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    Another what radio

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    Polycell
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    Another what radio

    Post  Polycell on Mon Apr 14, 2014 8:17 am

    What radios are you chaps using for your boats 40Mhz?
    Are there any preferences does any get better response than others ?
    I guess 40Mhz would be optimum
    Fred
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    david f
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    Re: Another what radio

    Post  david f on Mon Apr 14, 2014 10:54 am

    (I am not sure which country you are from, so I will assume the UK.)

    So 40Mhz and 27Mhz are the only legal choices. 2.4Ghz is no good for submarines.

    27Mhz - should have a technical edge (transmitting through water) but you will probably not be able to get equipment with enough channels.

    So, sadly, we are now boxed into second hand 40Mhz equipment - a problem for our hobby.

    My personal favourites are Futaba transmitters and Schultze (good if you can get them) or Futaba dual conversion receivers.

    I know that others have their own preferences so over to them!

    David

    Polycell
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    Re: Another what radio

    Post  Polycell on Wed Apr 16, 2014 10:09 am

    david f wrote:(I am not sure which country you are from, so I will assume the UK.)

    So 40Mhz and 27Mhz are the only legal choices. 2.4Ghz is no good for submarines.

    27Mhz - should have a technical edge (transmitting through water) but you will probably not be able to get equipment with enough channels.

    So, sadly, we are now boxed into second hand 40Mhz equipment - a problem for our hobby.

    My personal favourites are Futaba transmitters and Schultze (good if you can get them) or Futaba dual conversion receivers.

    I know that others have their own preferences so over to them!

    David
    Seen loads of 35 Mhz radios about whats the verdict on these
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    Hermann
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    Re: Another what radio

    Post  Hermann on Wed Apr 16, 2014 6:13 pm

    Hello Fred,
    like David I don't know where you are living so I don't know whether RC-sets on 35MHz are legal for ship (and submarine) models in your country. I am living in Germany and here 35MHz is only permitted for use of model aeroplanes (and helicopters). This is primary for safety reasons so model pilotes need not to fear interference from other modellers (RC-car drivers or RC-ship captains) in their neigbourhood. In other words: 35MHz is not allowed for other use than RC-planes.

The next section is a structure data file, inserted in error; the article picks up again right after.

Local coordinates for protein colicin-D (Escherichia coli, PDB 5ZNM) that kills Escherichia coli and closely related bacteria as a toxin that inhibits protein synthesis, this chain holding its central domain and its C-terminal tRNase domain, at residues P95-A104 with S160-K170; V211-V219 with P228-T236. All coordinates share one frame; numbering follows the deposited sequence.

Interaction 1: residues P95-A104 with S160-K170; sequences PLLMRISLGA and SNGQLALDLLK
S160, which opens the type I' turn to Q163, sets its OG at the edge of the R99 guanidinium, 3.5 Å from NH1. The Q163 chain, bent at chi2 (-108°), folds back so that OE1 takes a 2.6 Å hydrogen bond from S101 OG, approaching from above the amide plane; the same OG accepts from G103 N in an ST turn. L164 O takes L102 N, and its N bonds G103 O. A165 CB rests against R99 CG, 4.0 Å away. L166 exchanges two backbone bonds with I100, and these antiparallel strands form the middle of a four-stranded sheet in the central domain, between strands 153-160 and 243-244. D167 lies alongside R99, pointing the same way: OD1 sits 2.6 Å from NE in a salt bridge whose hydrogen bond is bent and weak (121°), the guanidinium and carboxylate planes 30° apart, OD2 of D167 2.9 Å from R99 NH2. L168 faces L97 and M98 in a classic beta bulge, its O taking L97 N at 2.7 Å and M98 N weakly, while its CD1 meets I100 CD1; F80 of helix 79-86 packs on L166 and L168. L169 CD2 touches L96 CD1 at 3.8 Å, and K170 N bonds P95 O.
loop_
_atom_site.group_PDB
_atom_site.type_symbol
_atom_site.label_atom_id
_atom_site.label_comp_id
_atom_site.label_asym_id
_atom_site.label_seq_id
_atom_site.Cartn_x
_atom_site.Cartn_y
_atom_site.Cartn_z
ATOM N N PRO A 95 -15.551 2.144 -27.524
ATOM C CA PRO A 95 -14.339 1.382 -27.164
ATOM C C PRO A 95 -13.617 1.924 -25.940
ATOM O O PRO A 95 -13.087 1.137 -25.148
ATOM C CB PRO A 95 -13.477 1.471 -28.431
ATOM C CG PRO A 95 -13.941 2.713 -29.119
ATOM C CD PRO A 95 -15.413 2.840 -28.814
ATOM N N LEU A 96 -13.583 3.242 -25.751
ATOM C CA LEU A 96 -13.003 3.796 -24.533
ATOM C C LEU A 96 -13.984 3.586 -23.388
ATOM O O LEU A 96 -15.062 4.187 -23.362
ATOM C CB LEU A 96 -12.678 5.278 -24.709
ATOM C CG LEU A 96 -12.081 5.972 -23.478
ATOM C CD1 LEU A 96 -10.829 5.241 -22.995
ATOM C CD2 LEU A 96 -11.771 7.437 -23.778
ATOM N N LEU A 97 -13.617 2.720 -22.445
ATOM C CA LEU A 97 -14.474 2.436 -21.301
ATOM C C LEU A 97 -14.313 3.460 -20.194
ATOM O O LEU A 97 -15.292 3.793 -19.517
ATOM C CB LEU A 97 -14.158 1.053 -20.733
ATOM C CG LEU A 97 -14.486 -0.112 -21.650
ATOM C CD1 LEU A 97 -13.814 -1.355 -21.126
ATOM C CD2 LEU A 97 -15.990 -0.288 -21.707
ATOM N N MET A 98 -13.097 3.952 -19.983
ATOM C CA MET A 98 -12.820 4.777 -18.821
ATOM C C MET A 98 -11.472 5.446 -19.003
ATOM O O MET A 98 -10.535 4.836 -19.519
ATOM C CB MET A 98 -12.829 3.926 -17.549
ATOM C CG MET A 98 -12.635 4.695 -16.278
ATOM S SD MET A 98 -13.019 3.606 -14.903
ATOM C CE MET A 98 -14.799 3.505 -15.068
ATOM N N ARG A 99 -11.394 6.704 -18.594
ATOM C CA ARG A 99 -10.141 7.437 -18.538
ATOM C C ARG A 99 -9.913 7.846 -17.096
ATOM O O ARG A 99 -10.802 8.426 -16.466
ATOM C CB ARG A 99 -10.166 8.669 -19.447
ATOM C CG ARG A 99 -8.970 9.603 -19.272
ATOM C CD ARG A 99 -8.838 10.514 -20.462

By the general movement to 2.4GHz in the flight, car and ship model Scene you can find more and more advertisements of 35MHz RC-sets from private ownwers but we are not allowed to use them for our submarines (although it would fit from the technical point of view).

    As David has already written 2.4GHz is not suitable for model submarine application, the attenuation of the electromagnetic waves in water is too high so you will loose control just after less than half a metre depth. Consider that a microwave oven operates on 2.4GHz also and you will get a feeling about the absorption of electromagnetic field energy when you cook your meal inside this oven (it's the water that heats up).

    Kind regards
    Hermann

    Polycell
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    Re: Another what radio

    Post  Polycell on Wed Apr 16, 2014 6:16 pm

    Thanks I knew that 35Mhz were not allowed but didn't know why.
    I live in the UK
    Fred

    willte
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    Re: Another what radio

    Post  willte on Thu Apr 17, 2014 8:55 am

    Polycell wrote:Thanks I knew that 35Mhz were not allowed but didn't know why.
    I live in the UK
    Fred

    SAFTY 35mhz is for aircraft only and 40 MHz for land or water only you would not like to fly an air craft and some one sailing a boat with the same MHz if the air craft went out of control it can cause damage or death where the boat cant

    Polycell
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    Re: Another what radio

    Post  Polycell on Thu Apr 17, 2014 11:04 am

    willte wrote:
    Polycell wrote:Thanks I knew that 35Mhz were not allowed but didn't know why.
    I live in the UK
    Fred

    SAFTY 35mhz is for aircraft only and 40 MHz for land or water only  you would not like to fly an air craft and some one sailing a boat with the same MHz if the air craft went out of control it can cause damage or death where the boat cant
    Yes thanks I realised that!
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    david f
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    Re: Another what radio

    Post  david f on Fri Apr 18, 2014 12:32 pm

    Yes there are a lot of 35Mhz receivers around at the moment. I have actually bought quite a few, cheaply on ebay, in the expectation of being able to tweak them to work on 40Mhz. I must add that I don't quite know how to do it yet! It has been reported that you can get reasonable range by just putting 40Mhz crystals into a 35Mhz set. Though again I have not tried this apart from quick bench experiments. (It worked fine.)

    And this modification would of course be legal. (It is transmitting that is subject to the law.)

    A further problem seems to be a shortage of 40Mhz crystals. So stock up now!

    So the death or dearth of 40 Mhz gear is a real problem for the hobby. All we can hope for will be small, niche suppliers doing 40Mhz gear just for submarines. (Probably at a price.)